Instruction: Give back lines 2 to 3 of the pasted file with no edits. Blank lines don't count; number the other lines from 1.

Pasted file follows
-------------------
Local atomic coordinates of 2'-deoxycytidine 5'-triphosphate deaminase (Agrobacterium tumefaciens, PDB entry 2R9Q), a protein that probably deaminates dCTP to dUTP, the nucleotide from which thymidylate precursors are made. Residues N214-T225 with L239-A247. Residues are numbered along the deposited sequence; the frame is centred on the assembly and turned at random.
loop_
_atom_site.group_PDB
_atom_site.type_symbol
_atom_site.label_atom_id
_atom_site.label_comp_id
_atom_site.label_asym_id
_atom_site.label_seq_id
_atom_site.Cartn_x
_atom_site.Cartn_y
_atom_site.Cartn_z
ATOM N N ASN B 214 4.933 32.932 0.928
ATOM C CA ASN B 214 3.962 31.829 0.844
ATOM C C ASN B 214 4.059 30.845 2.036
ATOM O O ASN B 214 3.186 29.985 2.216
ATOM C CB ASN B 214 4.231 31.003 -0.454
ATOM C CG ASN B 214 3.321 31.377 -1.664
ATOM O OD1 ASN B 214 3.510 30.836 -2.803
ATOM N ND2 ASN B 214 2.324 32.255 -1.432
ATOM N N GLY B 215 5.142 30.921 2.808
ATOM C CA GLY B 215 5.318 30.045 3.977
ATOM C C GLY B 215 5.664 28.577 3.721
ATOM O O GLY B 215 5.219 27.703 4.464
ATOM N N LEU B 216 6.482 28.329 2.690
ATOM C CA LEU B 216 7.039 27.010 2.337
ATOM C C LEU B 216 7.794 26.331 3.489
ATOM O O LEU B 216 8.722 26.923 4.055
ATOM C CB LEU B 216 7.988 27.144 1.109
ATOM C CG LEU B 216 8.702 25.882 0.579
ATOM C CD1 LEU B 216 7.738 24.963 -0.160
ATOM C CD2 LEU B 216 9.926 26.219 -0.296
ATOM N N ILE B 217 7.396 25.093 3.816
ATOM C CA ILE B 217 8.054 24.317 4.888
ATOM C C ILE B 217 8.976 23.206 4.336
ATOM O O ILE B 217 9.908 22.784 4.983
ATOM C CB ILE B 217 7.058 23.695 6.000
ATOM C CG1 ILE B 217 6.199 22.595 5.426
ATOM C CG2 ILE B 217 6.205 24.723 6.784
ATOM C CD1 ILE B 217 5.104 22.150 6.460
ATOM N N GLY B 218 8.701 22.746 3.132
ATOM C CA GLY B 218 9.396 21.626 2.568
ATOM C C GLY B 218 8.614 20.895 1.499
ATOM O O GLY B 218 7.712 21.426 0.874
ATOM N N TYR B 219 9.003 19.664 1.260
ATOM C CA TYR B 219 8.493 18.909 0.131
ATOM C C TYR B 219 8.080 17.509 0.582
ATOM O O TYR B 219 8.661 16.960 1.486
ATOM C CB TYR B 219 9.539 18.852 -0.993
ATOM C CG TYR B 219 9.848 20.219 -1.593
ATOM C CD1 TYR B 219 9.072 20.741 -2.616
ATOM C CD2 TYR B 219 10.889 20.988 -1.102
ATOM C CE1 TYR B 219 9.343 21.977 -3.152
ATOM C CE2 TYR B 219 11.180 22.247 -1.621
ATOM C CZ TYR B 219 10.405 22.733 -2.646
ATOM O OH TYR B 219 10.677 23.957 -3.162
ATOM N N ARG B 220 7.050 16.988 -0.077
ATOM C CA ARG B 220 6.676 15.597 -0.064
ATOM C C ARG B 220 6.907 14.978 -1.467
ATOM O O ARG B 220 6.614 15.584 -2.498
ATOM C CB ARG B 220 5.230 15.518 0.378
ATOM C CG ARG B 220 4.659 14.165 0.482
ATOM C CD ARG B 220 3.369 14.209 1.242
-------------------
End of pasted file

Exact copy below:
loop_
_atom_site.group_PDB